Canadian Beaufort Sea 2000: The Environmental and Social Setting


  • G. Burton Ayles
  • Norman B. Snow



Beaufort Sea, Inuvialuit, geography, environment, ethnography, communities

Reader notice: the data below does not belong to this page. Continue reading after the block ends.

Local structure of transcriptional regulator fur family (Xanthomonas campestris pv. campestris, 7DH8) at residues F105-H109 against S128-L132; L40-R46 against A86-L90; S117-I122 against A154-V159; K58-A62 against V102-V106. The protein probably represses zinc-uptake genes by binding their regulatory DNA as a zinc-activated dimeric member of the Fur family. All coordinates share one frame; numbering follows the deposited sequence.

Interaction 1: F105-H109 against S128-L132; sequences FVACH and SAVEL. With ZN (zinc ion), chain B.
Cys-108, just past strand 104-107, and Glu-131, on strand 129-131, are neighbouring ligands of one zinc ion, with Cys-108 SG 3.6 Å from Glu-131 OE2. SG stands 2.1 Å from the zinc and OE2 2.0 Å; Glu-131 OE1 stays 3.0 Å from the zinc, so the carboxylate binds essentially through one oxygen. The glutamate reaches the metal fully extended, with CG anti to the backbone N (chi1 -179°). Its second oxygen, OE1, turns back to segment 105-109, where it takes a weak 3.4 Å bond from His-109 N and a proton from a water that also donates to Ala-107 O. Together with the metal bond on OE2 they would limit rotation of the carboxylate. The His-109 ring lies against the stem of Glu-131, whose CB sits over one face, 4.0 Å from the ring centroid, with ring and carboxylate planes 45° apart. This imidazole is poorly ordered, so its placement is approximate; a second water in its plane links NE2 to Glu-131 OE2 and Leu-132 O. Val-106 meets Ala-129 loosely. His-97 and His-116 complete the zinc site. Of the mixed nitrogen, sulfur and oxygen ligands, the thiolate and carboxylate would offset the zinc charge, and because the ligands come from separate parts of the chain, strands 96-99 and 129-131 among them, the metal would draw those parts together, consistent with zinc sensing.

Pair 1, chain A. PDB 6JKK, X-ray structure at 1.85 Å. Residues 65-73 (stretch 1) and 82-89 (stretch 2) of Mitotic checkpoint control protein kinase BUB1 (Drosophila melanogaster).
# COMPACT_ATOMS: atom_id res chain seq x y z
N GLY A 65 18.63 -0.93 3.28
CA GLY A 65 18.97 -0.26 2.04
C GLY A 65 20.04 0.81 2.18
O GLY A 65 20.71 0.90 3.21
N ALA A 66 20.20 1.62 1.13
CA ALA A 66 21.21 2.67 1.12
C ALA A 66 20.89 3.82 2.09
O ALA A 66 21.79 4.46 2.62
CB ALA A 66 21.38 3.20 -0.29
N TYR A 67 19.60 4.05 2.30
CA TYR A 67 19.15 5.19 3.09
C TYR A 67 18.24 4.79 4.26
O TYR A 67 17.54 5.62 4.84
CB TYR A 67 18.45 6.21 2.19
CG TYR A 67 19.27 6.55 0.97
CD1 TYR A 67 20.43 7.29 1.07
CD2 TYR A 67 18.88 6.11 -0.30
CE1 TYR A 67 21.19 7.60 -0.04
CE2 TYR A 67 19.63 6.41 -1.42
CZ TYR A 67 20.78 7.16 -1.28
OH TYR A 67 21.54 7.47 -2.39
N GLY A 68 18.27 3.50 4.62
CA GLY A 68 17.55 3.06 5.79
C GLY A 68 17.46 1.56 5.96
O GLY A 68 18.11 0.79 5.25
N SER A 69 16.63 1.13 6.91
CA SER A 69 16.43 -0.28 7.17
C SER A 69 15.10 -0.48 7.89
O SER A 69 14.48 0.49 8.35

The Beaufort Sea Conference 2000 brought together a diverse group of scientists and residents of the Canadian Beaufort Sea region to review the current state of the region's renewable resources and to discuss the future management of those resources. In this paper, we briefly describe the physical environment, the social context, and the resource management processes of the Canadian Beaufort Sea region. The Canadian Beaufort Sea land area extends from the Alaska-Canada border east to Amundsen Gulf and includes the northwest of Victoria Island and Banks Island. The area is defined by its geology, landforms, sources of freshwater, ice and snow cover, and climate. The social context of the Canadian Beaufort Sea region has been set by prehistoric Inuit and Gwich'in, European influence, more recent land-claim agreements, and current management regimes for the renewable resources of the Beaufort Sea.